Last week I wrote about the importance of including journaling on your scrapbook layouts.
Well how about this for a scrapbook idea…
Increase the heritage and nostalgia value of your scrapbook layout by including your own handwriting in your journaling!
Now I can hear all the paper scrapbookers saying ” No no no! My handwriting is terrible. I don’t want to ruin my scrapbook layouts by scrawling all over them. And what if I make a mistake? I’ll be ruining my supplies trying to get my writing to look good.”
Meanwhile all the digital scrapbookers are sitting back smugly saying, ” Well I scrap digitally so I can’t use my handwriting (phew, thank heavens for that). The most I can do is use a handwriting font on my computer.”
Well I have the perfect solution for you, whether you’re a digital scrapbooker or a traditional one. Read on.
Why bother with journaling in your own handwriting?
First of all let’s think about why it’s important to journal in your own handwriting anyway.
If you are seeking to leave a legacy for your children in your scrapbook layouts then examples of your handwriting is an important part of that legacy. Unlike with previous generations, we are no longer a society that does very much letter writing. Especially handwritten letters. When we do write a letter we usually do it on the computer, or more likely we’ll just send an email.
My Mother passed away nine years ago. I still miss her. She wrote herself a short affirmation on a scrap of notepaper which she kept stuck on the fridge.
As you can see it’s a scrappy piece of paper, the writing is fading fast and they’re not even words that she made up herself. But you know what? It’s one of my most treasured possessions.
And that’s how your kids will view examples of your handwriting, which will probably end up being rarities in their own right.
So here’s a fail-safe method for incorporating your handwriting into your scrapbook layouts.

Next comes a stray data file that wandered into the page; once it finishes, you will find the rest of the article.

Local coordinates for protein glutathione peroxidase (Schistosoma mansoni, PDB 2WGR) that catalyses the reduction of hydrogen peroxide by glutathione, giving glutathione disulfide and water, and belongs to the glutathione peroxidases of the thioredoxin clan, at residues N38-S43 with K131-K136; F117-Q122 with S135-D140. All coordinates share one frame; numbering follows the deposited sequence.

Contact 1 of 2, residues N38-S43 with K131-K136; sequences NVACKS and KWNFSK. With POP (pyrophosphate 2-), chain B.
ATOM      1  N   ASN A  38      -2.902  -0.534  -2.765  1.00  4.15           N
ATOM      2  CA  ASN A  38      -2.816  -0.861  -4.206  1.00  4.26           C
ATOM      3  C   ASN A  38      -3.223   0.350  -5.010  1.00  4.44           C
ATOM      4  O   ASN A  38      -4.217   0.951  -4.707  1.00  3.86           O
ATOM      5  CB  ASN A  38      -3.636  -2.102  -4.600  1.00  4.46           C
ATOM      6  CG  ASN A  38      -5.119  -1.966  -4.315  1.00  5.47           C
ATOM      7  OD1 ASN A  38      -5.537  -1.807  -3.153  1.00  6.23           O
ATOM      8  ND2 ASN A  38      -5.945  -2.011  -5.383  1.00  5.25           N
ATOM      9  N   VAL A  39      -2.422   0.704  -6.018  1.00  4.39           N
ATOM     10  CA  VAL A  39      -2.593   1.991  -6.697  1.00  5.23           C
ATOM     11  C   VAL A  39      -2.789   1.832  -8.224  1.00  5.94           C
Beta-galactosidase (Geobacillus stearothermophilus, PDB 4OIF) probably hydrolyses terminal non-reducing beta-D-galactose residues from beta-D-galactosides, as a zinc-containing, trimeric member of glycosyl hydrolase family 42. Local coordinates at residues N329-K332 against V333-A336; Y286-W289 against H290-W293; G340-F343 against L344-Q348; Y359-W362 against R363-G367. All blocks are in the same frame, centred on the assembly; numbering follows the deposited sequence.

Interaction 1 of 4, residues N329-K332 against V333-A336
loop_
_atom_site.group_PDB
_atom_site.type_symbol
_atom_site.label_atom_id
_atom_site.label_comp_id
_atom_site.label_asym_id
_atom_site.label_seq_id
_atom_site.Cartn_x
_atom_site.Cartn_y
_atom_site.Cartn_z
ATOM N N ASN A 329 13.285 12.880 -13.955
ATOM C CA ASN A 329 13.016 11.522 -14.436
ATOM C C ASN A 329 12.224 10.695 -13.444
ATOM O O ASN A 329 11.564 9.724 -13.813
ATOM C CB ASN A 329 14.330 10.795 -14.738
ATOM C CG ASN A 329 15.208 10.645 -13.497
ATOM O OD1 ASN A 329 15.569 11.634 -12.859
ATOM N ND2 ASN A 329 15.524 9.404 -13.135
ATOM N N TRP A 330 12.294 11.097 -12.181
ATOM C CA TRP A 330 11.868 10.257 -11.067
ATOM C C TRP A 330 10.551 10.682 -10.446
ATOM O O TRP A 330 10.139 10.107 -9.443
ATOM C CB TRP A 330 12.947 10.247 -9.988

Scan your journaling
You may remember June’s article on scanning objects to use in your digital and hybrid scrapbook layouts. Well the same thing can apply to your journaling.
And the big advantage to doing this is that you can practice writing what you want to say as many times as you like until you’re satisfied with the look of it.
Just write on a sheet of plain white paper (Tip: If you’re worried about keeping your writing straight, put your
paper on top of a sheet of lined paper so you can see the lines through it. You might need to rule over the lines to make them darker.) Write what you want to say and then scan it into your computer.
For those without photo editing software such as Photoshop Elements, you can import the JPG graphic into your Word program (or equivalent wordprocessor) as a picture and resize it to fit your journal tag then print it out. Cut it to size and glue it in place.
If you have a graphics editing program it’s even better. Scan your handwritten journaling into your software and then remove the background using the Magic Wand tool (or whichever is the equivalent in your own software). You now have your handwritten journaling with a transparent background.
You can layer it on a journal tag and resize it to fit the tag as I’ve done here in my You’re the Best layout of my daughter. Or you can put it straight on your scrapbook layout background.
Whichever method you choose, I hope you’ll give some serious consideration to including some examples of your handwriting in your scrapbook layouts. It adds and extra level of personality to them and I believe that it will increase their value to your kids enormously.
What do you think? Do you include you own handwriting in your scrapbook layouts or do you avoid it because you don’t like the way it looks?
If you don’t like your own handwriting, I think this scrapbook idea is well worth giving a try?
Let us know in the comments below how you go about your own journaling, or even whether you do it or not.
Credits for the elements used in my Your’s the Best go to Cheryl Barber’s Etcetera Kit from Scrap Girls.